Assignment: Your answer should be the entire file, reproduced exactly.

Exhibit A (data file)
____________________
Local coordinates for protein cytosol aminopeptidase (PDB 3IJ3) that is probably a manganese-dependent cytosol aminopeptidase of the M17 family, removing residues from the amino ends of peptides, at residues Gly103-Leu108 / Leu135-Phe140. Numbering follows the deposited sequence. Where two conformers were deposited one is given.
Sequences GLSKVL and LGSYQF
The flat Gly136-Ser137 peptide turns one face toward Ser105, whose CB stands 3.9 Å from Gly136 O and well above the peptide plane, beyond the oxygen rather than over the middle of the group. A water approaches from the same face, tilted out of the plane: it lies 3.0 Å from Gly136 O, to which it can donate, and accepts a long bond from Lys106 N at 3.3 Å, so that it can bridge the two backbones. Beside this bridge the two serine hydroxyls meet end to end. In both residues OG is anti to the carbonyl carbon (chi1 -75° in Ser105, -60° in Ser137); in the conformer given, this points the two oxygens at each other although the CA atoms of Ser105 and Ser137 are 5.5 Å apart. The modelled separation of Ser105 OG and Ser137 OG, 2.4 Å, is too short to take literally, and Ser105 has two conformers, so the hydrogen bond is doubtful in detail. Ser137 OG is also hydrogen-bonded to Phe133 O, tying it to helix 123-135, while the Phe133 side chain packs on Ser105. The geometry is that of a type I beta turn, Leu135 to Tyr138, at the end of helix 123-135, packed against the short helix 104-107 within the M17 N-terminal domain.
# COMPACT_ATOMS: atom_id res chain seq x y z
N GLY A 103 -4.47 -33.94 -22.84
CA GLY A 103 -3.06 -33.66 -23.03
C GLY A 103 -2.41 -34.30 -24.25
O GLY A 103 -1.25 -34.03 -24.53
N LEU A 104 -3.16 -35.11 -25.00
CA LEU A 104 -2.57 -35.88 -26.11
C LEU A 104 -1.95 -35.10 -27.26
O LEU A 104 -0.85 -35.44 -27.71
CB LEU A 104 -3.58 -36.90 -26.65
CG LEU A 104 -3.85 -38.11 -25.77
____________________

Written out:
Local coordinates for protein cytosol aminopeptidase (PDB 3IJ3) that is probably a manganese-dependent cytosol aminopeptidase of the M17 family, removing residues from the amino ends of peptides, at residues Gly103-Leu108 / Leu135-Phe140. Numbering follows the deposited sequence. Where two conformers were deposited one is given.
Sequences GLSKVL and LGSYQF
The flat Gly136-Ser137 peptide turns one face toward Ser105, whose CB stands 3.9 Å from Gly136 O and well above the peptide plane, beyond the oxygen rather than over the middle of the group. A water approaches from the same face, tilted out of the plane: it lies 3.0 Å from Gly136 O, to which it can donate, and accepts a long bond from Lys106 N at 3.3 Å, so that it can bridge the two backbones. Beside this bridge the two serine hydroxyls meet end to end. In both residues OG is anti to the carbonyl carbon (chi1 -75° in Ser105, -60° in Ser137); in the conformer given, this points the two oxygens at each other although the CA atoms of Ser105 and Ser137 are 5.5 Å apart. The modelled separation of Ser105 OG and Ser137 OG, 2.4 Å, is too short to take literally, and Ser105 has two conformers, so the hydrogen bond is doubtful in detail. Ser137 OG is also hydrogen-bonded to Phe133 O, tying it to helix 123-135, while the Phe133 side chain packs on Ser105. The geometry is that of a type I beta turn, Leu135 to Tyr138, at the end of helix 123-135, packed against the short helix 104-107 within the M17 N-terminal domain.
# COMPACT_ATOMS: atom_id res chain seq x y z
N GLY A 103 -4.47 -33.94 -22.84
CA GLY A 103 -3.06 -33.66 -23.03
C GLY A 103 -2.41 -34.30 -24.25
O GLY A 103 -1.25 -34.03 -24.53
N LEU A 104 -3.16 -35.11 -25.00
CA LEU A 104 -2.57 -35.88 -26.11
C LEU A 104 -1.95 -35.10 -27.26
O LEU A 104 -0.85 -35.44 -27.71
CB LEU A 104 -3.58 -36.90 -26.65
CG LEU A 104 -3.85 -38.11 -25.77